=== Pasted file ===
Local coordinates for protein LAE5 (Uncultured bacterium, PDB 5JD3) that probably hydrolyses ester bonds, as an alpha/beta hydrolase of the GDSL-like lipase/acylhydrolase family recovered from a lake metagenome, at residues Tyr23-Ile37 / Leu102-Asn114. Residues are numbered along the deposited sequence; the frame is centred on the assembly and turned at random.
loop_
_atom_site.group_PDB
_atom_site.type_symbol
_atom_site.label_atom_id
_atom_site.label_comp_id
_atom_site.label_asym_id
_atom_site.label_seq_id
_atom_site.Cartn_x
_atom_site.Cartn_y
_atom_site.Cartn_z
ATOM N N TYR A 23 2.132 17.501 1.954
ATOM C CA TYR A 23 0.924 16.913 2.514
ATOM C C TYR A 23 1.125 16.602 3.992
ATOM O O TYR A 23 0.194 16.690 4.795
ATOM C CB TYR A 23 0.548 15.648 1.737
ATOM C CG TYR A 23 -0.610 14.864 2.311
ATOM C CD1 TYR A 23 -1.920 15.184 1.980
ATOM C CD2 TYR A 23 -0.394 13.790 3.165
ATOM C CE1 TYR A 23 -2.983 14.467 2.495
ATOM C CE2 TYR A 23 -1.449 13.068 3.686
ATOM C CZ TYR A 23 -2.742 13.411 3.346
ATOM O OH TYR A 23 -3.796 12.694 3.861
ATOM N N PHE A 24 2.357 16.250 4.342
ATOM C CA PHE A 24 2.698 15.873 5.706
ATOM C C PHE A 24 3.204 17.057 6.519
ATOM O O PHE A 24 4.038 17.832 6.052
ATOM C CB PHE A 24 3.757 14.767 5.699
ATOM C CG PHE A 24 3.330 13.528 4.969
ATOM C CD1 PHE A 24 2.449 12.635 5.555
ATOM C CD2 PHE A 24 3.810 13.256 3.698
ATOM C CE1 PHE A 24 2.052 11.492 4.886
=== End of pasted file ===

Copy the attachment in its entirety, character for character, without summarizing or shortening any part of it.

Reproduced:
Local coordinates for protein LAE5 (Uncultured bacterium, PDB 5JD3) that probably hydrolyses ester bonds, as an alpha/beta hydrolase of the GDSL-like lipase/acylhydrolase family recovered from a lake metagenome, at residues Tyr23-Ile37 / Leu102-Asn114. Residues are numbered along the deposited sequence; the frame is centred on the assembly and turned at random.
loop_
_atom_site.group_PDB
_atom_site.type_symbol
_atom_site.label_atom_id
_atom_site.label_comp_id
_atom_site.label_asym_id
_atom_site.label_seq_id
_atom_site.Cartn_x
_atom_site.Cartn_y
_atom_site.Cartn_z
ATOM N N TYR A 23 2.132 17.501 1.954
ATOM C CA TYR A 23 0.924 16.913 2.514
ATOM C C TYR A 23 1.125 16.602 3.992
ATOM O O TYR A 23 0.194 16.690 4.795
ATOM C CB TYR A 23 0.548 15.648 1.737
ATOM C CG TYR A 23 -0.610 14.864 2.311
ATOM C CD1 TYR A 23 -1.920 15.184 1.980
ATOM C CD2 TYR A 23 -0.394 13.790 3.165
ATOM C CE1 TYR A 23 -2.983 14.467 2.495
ATOM C CE2 TYR A 23 -1.449 13.068 3.686
ATOM C CZ TYR A 23 -2.742 13.411 3.346
ATOM O OH TYR A 23 -3.796 12.694 3.861
ATOM N N PHE A 24 2.357 16.250 4.342
ATOM C CA PHE A 24 2.698 15.873 5.706
ATOM C C PHE A 24 3.204 17.057 6.519
ATOM O O PHE A 24 4.038 17.832 6.052
ATOM C CB PHE A 24 3.757 14.767 5.699
ATOM C CG PHE A 24 3.330 13.528 4.969
ATOM C CD1 PHE A 24 2.449 12.635 5.555
ATOM C CD2 PHE A 24 3.810 13.256 3.698
ATOM C CE1 PHE A 24 2.052 11.492 4.886